Saturday, December 25

A white Christmas like no other

Weather-wise our first excursion on Christmas Day was probably the least pleasant of our entire cruise. We woke to heavy, sleeting rain. However, our wet weather gear proved more than adequate and so our time outdoors wasn’t particularly onerous. We made our way onto Mikkelsen Island where we found seals basking in the snow, skuas loitering and thousands of nesting Gentoo penguins. It was here that we saw our first penguin eggs and witnessed the practice of penguins stealing stones from each other to build their nests.

We then returned to the boat for a hearty Christmas brunch. The ship then sailed south again to Cierva Cove where boarded our zodiacs once again for a leisurely cruise between icebergs carving off a nearby glacier. It was here that we also laid eyes on the Antarctic mainland for the first time. This sighting consisted of spectacular sheer rock cliffs rising into the clouds above. The weather also played its part as the sleet had been transformed into large fluffy snowflakes. I can honestly say that cruising between iridescent blue icebergs surrounded by perfect snowflakes has to be the ultimate White Christmas experience.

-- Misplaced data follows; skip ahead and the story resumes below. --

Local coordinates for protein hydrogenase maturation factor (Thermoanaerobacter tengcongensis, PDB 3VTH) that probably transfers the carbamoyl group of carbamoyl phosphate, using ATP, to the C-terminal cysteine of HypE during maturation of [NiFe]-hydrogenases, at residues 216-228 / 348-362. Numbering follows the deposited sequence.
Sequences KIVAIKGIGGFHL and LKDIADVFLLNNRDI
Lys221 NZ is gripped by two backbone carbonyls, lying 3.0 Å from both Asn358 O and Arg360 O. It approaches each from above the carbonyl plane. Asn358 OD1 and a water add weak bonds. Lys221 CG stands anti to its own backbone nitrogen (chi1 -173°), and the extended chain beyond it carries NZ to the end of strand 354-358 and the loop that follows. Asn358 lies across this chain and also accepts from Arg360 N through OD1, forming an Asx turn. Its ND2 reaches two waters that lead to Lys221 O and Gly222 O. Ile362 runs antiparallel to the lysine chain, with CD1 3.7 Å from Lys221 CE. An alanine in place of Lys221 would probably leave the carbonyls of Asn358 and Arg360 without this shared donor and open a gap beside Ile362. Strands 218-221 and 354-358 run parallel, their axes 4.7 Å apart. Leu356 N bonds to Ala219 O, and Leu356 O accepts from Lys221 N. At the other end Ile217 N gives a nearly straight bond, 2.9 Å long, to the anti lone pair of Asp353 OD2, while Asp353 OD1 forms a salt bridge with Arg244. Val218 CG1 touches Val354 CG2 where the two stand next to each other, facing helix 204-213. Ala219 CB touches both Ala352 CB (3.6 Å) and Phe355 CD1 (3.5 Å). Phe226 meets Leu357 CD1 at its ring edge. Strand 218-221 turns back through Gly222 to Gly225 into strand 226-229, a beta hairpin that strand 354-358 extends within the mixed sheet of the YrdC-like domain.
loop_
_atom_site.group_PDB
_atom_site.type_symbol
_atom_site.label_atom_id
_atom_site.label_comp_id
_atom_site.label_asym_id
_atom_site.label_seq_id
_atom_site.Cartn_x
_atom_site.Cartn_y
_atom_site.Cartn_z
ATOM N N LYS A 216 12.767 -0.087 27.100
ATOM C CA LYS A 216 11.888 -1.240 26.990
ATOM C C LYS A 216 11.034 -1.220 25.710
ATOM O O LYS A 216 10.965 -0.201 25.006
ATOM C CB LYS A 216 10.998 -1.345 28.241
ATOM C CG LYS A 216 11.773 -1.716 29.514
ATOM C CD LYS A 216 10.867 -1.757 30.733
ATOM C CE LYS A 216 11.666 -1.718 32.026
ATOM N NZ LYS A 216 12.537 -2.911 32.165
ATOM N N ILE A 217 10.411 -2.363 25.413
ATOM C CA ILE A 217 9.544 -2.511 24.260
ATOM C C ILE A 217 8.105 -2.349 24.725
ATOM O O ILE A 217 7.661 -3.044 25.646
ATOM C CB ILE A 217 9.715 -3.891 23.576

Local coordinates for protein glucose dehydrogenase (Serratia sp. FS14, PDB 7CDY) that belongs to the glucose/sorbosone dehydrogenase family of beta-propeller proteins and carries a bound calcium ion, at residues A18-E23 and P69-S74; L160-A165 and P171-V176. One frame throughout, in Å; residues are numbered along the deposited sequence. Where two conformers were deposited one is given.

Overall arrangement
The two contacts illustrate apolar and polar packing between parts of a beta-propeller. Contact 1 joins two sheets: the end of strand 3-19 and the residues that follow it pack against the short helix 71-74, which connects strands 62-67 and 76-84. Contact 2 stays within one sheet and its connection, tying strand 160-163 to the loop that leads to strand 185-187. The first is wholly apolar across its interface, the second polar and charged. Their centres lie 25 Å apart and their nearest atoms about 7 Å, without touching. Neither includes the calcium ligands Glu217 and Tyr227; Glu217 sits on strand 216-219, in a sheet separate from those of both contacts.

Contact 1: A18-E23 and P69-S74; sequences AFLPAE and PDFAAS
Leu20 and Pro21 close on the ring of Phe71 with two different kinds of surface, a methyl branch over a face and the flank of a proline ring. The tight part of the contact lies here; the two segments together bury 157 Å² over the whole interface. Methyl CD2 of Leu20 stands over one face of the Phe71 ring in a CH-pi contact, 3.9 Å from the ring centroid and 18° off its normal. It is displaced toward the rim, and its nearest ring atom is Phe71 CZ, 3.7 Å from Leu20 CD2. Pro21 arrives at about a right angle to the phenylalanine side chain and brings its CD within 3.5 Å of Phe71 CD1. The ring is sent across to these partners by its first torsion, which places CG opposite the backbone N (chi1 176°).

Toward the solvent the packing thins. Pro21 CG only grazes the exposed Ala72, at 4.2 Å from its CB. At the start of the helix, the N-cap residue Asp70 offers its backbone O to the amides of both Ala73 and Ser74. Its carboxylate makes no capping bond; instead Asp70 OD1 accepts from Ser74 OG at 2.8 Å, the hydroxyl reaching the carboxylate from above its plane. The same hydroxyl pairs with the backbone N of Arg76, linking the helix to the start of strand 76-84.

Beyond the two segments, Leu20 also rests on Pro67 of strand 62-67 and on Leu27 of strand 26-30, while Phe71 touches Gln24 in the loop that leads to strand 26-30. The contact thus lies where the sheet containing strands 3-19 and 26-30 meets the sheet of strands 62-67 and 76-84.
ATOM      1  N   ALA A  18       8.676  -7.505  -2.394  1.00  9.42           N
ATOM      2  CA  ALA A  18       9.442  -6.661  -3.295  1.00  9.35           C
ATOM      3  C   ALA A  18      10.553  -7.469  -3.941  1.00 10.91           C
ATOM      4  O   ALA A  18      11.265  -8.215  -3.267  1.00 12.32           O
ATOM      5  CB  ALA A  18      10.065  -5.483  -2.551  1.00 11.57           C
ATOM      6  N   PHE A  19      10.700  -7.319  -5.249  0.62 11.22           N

The wildlife was also out in force. We encountered a Weddell Seal basking on an ice flow. As we glided by he raised his head and stretched out a flipper as if offering us a leisurely wave. The guides then surprised us with an impromptu zodiac gathering offshore. The boats were latched together and cups of hot chocolate laced with run were handed around for us to toast our Antarctic Christmas.

The remainder of the day was spent leisurely cruising south along the Gerlache Strait. This stunning waterway is framed to the west by islands of ice-capped, soaring granite peaks; to the east lie a chain of equally high, jagged peaks that run the length of the Antarctic peninsula. It was here that Garry finally fulfilled his dream of seeing Killer Whales in the wild. For almost 20 minutes we watched a pod of these beautiful creatures frolic less than 100 metres away. We even saw a small calf swimming alongside its mother.

Read on for more about our Antarctic adventures as the weather and scenery progressively improved.

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